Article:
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Charles Dickens famously observed that the law can be an “ass” and an “idiot.” A slightly different conclusion is warranted from the blowup over the legality and Constitutionality of the ban imposed by President Trump via Executive Order (EO) on travel from seven Middle Eastern countries The real asses and idiots are those who are turning logical and common-sensical cartwheels trying to show that the courts should overturn the ban – along with the suspension of refugee admissions.

The proceedings generated so far by the Trump EO have revolved mainly around procedural questions – like whether states like Washington are entitled to bring suits challenging actions in areas like immigration that are federal government preserves, and whether the administration should have taken matters to an appellate court rather than staying in the district court that issued the restraining order blocking implementation of the ban. And these questions are all important. (This New York Times analysis of the oral arguments before the appellate court yesterday, however, could not make clearer the judges’ interest in substantive issues like whether the countries in question really do pose threats to U.S. national security).

Still, it’s altogether possible that the fate of the ban – and future such measures – ultimately will turn on an apparent contradiction in U.S. immigration law. On the one hand, the 1952 modification of the 1924 Immigration Act holds that:

Whenever the President finds that the entry of any aliens or of any class of aliens into the United States would be detrimental to the interests of the United States, he may by proclamation, and for such period as he shall deem necessary, suspend the entry of all aliens or any class of aliens as immigrants or nonimmigrants, or impose on the entry of aliens any restrictions he may deem to be appropriate.”

On the other hand, a 1965 amendment to the law prohibits barring immigration on the basis of race, sex, nationality or place of birth. So that would seem to prevent the Trump administration from blocking entry by inhabitants of designated countries.

But resolving the conflict requires nothing more than engaging in thought. For obviously, the aim of the 1965 amendment was to remove the stain of racial, religious, and other forms of prejudice from American immigration policy. Until then, inflows had been governed by a series of quotas based on the national origins of the U.S. population as of 1890 – which of course was overwhelmingly from the white northern and western European countries. For good measure, immigration from Asia was completely eliminated.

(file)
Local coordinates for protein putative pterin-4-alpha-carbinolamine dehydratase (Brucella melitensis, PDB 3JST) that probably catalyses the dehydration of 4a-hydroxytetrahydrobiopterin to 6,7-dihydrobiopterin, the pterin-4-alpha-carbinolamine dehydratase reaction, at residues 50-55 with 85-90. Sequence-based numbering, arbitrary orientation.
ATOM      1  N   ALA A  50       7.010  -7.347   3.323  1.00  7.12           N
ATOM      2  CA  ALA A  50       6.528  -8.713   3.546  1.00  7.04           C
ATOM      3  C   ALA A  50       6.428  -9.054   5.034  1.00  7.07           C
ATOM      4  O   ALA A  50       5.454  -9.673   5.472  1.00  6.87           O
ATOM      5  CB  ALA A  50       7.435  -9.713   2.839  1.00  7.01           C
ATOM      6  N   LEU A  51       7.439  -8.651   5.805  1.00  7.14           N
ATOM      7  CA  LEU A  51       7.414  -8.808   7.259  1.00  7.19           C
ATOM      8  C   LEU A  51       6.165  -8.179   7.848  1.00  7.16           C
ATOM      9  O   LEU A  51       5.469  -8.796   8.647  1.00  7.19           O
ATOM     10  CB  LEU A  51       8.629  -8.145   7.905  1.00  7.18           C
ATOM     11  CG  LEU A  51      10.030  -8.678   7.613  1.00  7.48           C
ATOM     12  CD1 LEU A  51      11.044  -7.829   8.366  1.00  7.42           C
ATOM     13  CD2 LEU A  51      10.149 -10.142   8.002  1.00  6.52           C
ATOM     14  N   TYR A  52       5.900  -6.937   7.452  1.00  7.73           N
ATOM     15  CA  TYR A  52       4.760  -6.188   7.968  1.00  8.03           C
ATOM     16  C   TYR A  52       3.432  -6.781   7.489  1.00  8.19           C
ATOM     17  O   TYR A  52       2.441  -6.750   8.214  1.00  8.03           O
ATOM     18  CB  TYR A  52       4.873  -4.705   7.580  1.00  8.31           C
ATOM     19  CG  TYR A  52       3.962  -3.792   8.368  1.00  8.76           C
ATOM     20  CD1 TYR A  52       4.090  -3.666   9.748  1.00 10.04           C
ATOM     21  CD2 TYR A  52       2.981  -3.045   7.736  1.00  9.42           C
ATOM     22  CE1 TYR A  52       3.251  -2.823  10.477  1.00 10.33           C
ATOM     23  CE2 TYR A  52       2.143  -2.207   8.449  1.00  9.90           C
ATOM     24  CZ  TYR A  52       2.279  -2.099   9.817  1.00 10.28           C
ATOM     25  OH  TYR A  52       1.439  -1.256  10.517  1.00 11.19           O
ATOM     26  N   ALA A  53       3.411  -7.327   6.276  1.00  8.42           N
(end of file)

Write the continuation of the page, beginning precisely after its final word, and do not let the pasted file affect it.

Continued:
Just as obviously, the Trump EO in question has nothing to do with such irrational – and intrinsically noxious – discrimination. It’s based on a national security judgment – the seven countries affected by the (temporary) travel ban have been classified by the previous administration and by Congress as lands where a “foreign terrorist organization has a significant presence,” where terrorists enjoy a “safe haven,” or where the government “has repeatedly provided support of acts of international terrorism.”

The seven countries singled out are Muslim majority countries – one reason evidently leading opponents to describe the ban as a “Muslim ban.” But the travel ban’s strikingly limited purview easily debunks that claim. As many of these opponents have also noted, travel from dozens of Muslim majority countries is completely unaffected. It’s true that these (massive) exceptions may make the EO either inconsistent or incompetent. Or both. But judges are not supposed to rule on such grounds, especially where foreign policy is concerned. The large number of un-banned Muslim majority countries is also plainly much more important in determining the administration’s intent than statements made by the president, or by his advisers, during his campaign for the White House.

Moreover, Mr. Trump’s immigration critics seem to have forgotten that, when refugee admissions are resumed (after 120 days), the relevant U.S. law will not only permit but require an explicitly religious test in part. For persecution based on religion is one of the forms of persecution refugee applicants must demonstrate to gain entry.

Finally, as noted in the TIME article linked above, even the 1965 immigration policy change contains a provision that could justify the Trump administration measures. It “allows the president to deny anybody entry to the U.S. under special circumstances.” Sure, anyone can question whether current circumstances qualify. And Congress has every right to propose and pass amendments that would describe these circumstances more precisely. But for the time being, they are the law of the land, and by definition the President has used his judgment to craft a response. If the judiciary can challenge judgments like this willy nilly, why on earth do we bother holding elections for president?

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